Seniors who have circulation problems, especially if they also have other chronic illnesses, may be at risk for infections, leg weakness, accidents in the home, and blood clots. If your senior loved one has circulatory problems and is unable to live alone, consider an in-home eldercare provider. Here are some ways a caregiver can help your aging loved one lead a more productive, happy, and healthy life.
Help With Exercises
Exercise is essential for those with poor circulation. It helps enhance blood flow, increases strength, helps prevent leg weakness, and may help promote the healing of damaged blood vessels. The in-home eldercare provider can encourage your loved one to perform low-impact aerobic exercises or accompany him or her on leisurely walks outdoors. People with circulation problems may also have high blood pressure and diabetes, and exercise can help keep high blood pressure under control, lower serum glucose levels, and promote weight loss.
Poor circulation can also cause sleep problems because it can raise the risk for restless leg syndrome, calf pain, and morning stiffness. When the caregiver encourages and assists the senior with his or her exercises, these problems are less likely to occur.
Monitor Skin Condition
Seniors who have poor circulation are at a higher risk of developing stasis ulcers on the ankles and feet. If not recognized and treated promptly, they may become infected and cause permanent muscle damage.
The in-home caregiver can monitor your loved one's skin for subtle changes such as redness, temperature changes, and shiny skin. These may be signs of circulation problems that may need to be evaluated and treated to reduce stasis ulcer risks.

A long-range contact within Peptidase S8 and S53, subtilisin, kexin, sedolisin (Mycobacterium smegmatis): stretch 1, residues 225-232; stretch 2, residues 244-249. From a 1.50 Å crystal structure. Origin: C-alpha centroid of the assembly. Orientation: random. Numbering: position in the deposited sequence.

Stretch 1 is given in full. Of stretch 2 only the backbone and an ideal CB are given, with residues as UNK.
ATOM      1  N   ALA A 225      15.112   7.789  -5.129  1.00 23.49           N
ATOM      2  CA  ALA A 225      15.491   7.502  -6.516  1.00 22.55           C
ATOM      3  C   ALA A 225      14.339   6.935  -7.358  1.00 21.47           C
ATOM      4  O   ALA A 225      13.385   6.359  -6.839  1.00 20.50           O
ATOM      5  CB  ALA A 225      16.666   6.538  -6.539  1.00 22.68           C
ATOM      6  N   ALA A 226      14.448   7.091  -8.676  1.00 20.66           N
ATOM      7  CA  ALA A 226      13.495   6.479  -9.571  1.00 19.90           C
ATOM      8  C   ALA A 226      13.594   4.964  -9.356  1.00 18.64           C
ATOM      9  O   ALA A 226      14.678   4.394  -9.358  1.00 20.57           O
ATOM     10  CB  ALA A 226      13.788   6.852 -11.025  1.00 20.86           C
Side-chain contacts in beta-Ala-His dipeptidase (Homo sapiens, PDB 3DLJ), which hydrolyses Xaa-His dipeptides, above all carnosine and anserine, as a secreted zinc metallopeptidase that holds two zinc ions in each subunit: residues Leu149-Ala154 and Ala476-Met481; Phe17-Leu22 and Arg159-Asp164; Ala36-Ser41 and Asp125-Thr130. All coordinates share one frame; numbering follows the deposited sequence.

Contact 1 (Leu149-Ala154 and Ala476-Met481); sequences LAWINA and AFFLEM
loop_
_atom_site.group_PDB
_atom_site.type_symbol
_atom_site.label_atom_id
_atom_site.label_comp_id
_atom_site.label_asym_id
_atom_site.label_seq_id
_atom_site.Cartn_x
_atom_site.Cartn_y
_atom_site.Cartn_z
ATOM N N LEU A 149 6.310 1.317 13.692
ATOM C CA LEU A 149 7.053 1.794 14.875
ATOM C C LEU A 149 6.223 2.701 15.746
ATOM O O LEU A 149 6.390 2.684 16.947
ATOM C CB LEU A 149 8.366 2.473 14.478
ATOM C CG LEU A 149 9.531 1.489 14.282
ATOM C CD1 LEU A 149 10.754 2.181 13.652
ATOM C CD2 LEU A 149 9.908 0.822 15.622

If these signs and symptoms are noticed, the caregiver can then call the physician, who will recommend that the patient make an appointment. If stasis ulcers have already developed, the caregiver can provide wound treatment to the affected areas as prescribed by the doctor.
Seniors with poor circulation may also have retinal problems of the eyes, which may make it difficult for them to assess their skin or check their body for ulcers, abrasions, and cuts. Poor circulation can lead to peripheral neuropathy too, which may cause a loss of sensation on the bottoms of the feet.
If your aging loved one has circulation problems and cannot live alone, consider eldercare. It will provide both you and your loved one with peace of mind, and it will help prevent complications associated with diminished blood flow.